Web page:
"Well researched and enjoyably written, Wolf's Head is a fast-paced and original recasting of a familiar legend. McKay's gift as a storyteller pulls the reader into a world of violence, passion, injustice, and revenge and leaves us wanting more!" (Glyn Iliffe, author, The Adventures of Odysseus series)
When a frightened young outlaw joins a gang of violent criminals their names - against a backdrop of death, dishonour, brotherhood, and love - will become legend.
England, AD 1321: After viciously assaulting a corrupt but powerful clergyman Robin Hood flees the only home he has ever known in Wakefield, Yorkshire. Becoming a member of a notorious band of outlaws, Hood and his new companions - including John Little and Will Scaflock - hide out in the great forests of Barnsdale, fighting for their very existence as the law hunts them down like animals.
When they are betrayed, and their harsh lives become even more unbearable, the band of friends seeks bloody vengeance.
Meanwhile, the country is in turmoil, as many of the powerful lords strive to undermine King Edward II's rule until, inevitably, rebellion becomes a reality and the increasingly deadly yeoman outlaw from Wakefield finds his fate bound up with that of a Hospitaller Knight.…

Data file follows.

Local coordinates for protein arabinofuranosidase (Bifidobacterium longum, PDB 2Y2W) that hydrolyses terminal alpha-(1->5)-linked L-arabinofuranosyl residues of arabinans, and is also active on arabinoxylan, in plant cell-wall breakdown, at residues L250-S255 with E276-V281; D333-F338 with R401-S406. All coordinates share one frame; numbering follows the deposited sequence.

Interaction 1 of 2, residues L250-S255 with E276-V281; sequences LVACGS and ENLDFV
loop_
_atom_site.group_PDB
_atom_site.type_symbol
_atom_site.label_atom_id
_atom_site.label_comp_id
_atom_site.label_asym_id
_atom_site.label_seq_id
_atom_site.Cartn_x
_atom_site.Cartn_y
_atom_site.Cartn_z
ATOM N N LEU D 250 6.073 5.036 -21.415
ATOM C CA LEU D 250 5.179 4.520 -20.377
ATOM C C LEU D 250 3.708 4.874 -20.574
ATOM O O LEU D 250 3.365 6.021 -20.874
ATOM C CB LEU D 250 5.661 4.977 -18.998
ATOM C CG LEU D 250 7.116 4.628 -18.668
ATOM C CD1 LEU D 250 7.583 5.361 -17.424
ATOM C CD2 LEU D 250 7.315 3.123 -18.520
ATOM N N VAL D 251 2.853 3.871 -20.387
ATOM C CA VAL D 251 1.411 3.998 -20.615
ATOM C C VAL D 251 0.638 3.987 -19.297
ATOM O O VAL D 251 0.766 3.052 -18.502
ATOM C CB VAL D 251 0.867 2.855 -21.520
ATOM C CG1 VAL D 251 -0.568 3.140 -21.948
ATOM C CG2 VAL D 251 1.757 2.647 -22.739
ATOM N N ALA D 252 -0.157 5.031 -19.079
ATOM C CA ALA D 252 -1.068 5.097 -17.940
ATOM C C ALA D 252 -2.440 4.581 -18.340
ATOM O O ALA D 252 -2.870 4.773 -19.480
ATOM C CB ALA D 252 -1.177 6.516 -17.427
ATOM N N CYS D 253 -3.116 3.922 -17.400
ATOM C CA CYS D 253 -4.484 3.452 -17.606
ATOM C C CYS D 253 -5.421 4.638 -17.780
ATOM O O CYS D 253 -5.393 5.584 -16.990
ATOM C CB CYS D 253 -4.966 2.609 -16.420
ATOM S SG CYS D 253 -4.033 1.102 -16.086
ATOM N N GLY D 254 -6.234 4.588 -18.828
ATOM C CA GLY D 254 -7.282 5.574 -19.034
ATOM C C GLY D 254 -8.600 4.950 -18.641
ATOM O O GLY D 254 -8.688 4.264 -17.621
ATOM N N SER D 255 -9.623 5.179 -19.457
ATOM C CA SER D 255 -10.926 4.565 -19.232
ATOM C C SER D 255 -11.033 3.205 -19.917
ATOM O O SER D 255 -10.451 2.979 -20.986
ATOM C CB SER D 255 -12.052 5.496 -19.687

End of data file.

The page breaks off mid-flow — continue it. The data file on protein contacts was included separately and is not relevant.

"Wolf's Head" brings the brutality, injustice, and intensity of life in medieval England vividly to life, and marks the beginning of a thrilling new historical fiction series in the style of Bernard Cornwell and Simon Scarrow.
©2013 Steven A. McKay (P)2014 Steven A. McKay
This is a fast-paced telling of the Robin Hood story (or the beginning of his story as this is the first book of a series) told in the spirit of a Bernard Cornwell or Simon Scarrow historical adventure.
The gritty realism and earthy humour seems more in keeping with the subject matter than the tone often taken in historical adventures. These characters sound like the rough and ready people medieval outlaws living in the wild must have been.
Ellsworth's reading matches the tone of the book nicely. He selects appropriate pace for the story and adopts appropriate voice "identities" which emphasize specific characters quite effectively. This is the first book I have heard read by Ellsworth and he is clearly a professional. His voice is easy on the ear; always important when committing to a ten-hour audio experience.
Well, I might like to take Matilda of Wakefield out for dinner, but Robin might break my nose. (A lot of noses get broken in McKay's writing!)
A refreshing retelling of the origins of the Robin Hood legend, convincingly blending the familiar story with a realistic historical setting.
This version is set in Yorkshire during the unstable reign of Edward II, an idea consistent with some of the early ballads and the time and place most likely to have spawned the legend according to many historians.